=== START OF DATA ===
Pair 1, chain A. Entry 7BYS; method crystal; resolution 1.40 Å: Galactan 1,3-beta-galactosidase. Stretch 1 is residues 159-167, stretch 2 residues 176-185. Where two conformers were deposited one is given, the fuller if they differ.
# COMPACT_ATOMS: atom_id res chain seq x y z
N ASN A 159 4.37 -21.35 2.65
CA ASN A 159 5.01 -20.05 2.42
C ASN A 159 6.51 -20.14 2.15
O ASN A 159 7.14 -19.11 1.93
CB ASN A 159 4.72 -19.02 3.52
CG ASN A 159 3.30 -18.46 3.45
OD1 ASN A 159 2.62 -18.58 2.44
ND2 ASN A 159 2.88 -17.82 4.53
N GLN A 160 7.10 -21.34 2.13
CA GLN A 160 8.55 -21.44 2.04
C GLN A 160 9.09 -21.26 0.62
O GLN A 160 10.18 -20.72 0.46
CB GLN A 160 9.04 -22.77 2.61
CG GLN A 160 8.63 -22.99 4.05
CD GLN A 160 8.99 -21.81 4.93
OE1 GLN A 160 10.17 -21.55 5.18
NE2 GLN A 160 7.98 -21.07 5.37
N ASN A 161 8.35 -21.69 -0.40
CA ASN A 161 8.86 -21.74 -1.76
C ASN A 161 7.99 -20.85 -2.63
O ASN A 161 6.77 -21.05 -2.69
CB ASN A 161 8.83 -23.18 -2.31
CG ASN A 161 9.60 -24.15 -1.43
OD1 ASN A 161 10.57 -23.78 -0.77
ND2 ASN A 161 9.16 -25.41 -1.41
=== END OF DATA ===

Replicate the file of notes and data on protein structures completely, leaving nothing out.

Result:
Pair 1, chain A. Entry 7BYS; method crystal; resolution 1.40 Å: Galactan 1,3-beta-galactosidase. Stretch 1 is residues 159-167, stretch 2 residues 176-185. Where two conformers were deposited one is given, the fuller if they differ.
# COMPACT_ATOMS: atom_id res chain seq x y z
N ASN A 159 4.37 -21.35 2.65
CA ASN A 159 5.01 -20.05 2.42
C ASN A 159 6.51 -20.14 2.15
O ASN A 159 7.14 -19.11 1.93
CB ASN A 159 4.72 -19.02 3.52
CG ASN A 159 3.30 -18.46 3.45
OD1 ASN A 159 2.62 -18.58 2.44
ND2 ASN A 159 2.88 -17.82 4.53
N GLN A 160 7.10 -21.34 2.13
CA GLN A 160 8.55 -21.44 2.04
C GLN A 160 9.09 -21.26 0.62
O GLN A 160 10.18 -20.72 0.46
CB GLN A 160 9.04 -22.77 2.61
CG GLN A 160 8.63 -22.99 4.05
CD GLN A 160 8.99 -21.81 4.93
OE1 GLN A 160 10.17 -21.55 5.18
NE2 GLN A 160 7.98 -21.07 5.37
N ASN A 161 8.35 -21.69 -0.40
CA ASN A 161 8.86 -21.74 -1.76
C ASN A 161 7.99 -20.85 -2.63
O ASN A 161 6.77 -21.05 -2.69
CB ASN A 161 8.83 -23.18 -2.31
CG ASN A 161 9.60 -24.15 -1.43
OD1 ASN A 161 10.57 -23.78 -0.77
ND2 ASN A 161 9.16 -25.41 -1.41